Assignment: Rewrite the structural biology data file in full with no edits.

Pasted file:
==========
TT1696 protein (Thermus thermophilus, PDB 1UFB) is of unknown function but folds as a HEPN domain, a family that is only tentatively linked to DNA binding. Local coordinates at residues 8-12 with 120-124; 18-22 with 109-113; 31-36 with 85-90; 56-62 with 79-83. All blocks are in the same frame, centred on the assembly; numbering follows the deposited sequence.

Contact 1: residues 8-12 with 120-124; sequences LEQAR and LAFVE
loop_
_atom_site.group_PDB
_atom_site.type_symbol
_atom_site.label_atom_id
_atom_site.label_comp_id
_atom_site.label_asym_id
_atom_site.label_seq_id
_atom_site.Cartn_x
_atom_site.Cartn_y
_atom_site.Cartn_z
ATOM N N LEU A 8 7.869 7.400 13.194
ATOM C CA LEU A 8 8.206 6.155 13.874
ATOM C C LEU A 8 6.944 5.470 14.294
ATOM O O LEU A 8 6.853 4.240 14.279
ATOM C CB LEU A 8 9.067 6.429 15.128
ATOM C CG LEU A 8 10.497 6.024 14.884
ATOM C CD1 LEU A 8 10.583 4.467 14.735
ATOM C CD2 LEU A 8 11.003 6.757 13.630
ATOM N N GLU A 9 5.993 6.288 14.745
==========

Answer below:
TT1696 protein (Thermus thermophilus, PDB 1UFB) is of unknown function but folds as a HEPN domain, a family that is only tentatively linked to DNA binding. Local coordinates at residues 8-12 with 120-124; 18-22 with 109-113; 31-36 with 85-90; 56-62 with 79-83. All blocks are in the same frame, centred on the assembly; numbering follows the deposited sequence.

Contact 1: residues 8-12 with 120-124; sequences LEQAR and LAFVE
loop_
_atom_site.group_PDB
_atom_site.type_symbol
_atom_site.label_atom_id
_atom_site.label_comp_id
_atom_site.label_asym_id
_atom_site.label_seq_id
_atom_site.Cartn_x
_atom_site.Cartn_y
_atom_site.Cartn_z
ATOM N N LEU A 8 7.869 7.400 13.194
ATOM C CA LEU A 8 8.206 6.155 13.874
ATOM C C LEU A 8 6.944 5.470 14.294
ATOM O O LEU A 8 6.853 4.240 14.279
ATOM C CB LEU A 8 9.067 6.429 15.128
ATOM C CG LEU A 8 10.497 6.024 14.884
ATOM C CD1 LEU A 8 10.583 4.467 14.735
ATOM C CD2 LEU A 8 11.003 6.757 13.630
ATOM N N GLU A 9 5.993 6.288 14.745